Flanders was asked about “radical liberals,” and used the question to outline his political philosophy:
“I consider radical liberals as people who are advocating for socialistic policies,” said Flanders. “[New York Senator] Kirsten Gillibrand, for example, just advocated that we do away with ICE. [Vermont Senator] Bernie Sanders has advocated that we have an all-government healthcare system, which would cost us trillions of more dollars. I think we need a better healthcare system but I think we need to do this [with] more competition into the system… I don’t think the answer is a government run healthcare system for everybody. That’s basically what I consider to be part and parcel of the very radical progressive Democratic agenda…
“I don’t know where the Conservation Law Foundation comes into it, but I do consider Whitehouse and some of the groups that back him on a national basis to be environmental extremists in terms of the solutions they’re proposing for some of the issues that we’re facing with climate change and global warming. I don’t like arbitrary abandonment of fossil fuels completely. Which is what some of them are advocating. That would be detrimental to our power situation. We pay some of the highest power costs in the world and in the country, so we’ve got to be mindful of that.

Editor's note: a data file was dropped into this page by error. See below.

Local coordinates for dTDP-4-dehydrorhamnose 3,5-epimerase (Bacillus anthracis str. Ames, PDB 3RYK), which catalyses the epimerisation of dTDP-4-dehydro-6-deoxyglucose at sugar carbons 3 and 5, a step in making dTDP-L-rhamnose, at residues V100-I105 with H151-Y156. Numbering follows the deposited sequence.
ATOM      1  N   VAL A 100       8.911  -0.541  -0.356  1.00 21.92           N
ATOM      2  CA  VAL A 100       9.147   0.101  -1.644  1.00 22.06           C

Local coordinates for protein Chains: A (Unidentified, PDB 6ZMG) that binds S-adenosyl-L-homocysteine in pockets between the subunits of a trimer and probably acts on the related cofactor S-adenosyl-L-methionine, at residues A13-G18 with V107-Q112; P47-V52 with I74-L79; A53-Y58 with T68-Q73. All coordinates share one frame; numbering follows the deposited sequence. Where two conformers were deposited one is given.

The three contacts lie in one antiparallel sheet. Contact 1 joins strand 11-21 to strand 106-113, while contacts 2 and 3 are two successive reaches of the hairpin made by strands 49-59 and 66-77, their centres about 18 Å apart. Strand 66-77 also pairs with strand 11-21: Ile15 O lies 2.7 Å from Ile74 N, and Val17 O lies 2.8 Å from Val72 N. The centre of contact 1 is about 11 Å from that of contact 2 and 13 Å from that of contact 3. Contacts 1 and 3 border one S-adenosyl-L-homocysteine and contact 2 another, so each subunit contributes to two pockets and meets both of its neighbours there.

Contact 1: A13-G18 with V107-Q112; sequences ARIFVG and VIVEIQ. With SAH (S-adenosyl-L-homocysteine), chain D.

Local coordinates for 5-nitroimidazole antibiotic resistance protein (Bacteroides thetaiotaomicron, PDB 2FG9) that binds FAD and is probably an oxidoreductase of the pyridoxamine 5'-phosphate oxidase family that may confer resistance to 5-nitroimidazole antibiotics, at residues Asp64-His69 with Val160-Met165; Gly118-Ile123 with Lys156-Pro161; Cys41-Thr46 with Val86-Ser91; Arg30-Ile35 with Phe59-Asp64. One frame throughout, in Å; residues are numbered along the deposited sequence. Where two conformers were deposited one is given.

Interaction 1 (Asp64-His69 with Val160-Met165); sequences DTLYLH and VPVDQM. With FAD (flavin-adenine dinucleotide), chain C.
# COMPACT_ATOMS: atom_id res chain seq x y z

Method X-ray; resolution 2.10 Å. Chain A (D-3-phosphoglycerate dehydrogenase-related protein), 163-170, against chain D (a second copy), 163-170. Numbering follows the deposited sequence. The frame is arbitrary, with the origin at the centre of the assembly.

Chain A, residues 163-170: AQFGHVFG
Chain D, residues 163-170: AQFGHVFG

“I believe in the free enterprise system and less government rather than more government. So I’m skeptical of agendas that include hyper regulation and government mandates that aren’t consistent with what it means to run a free enterprise system.”
As usual, the event was emceed by the remarkable Donna Woods.
You can watch the full video here: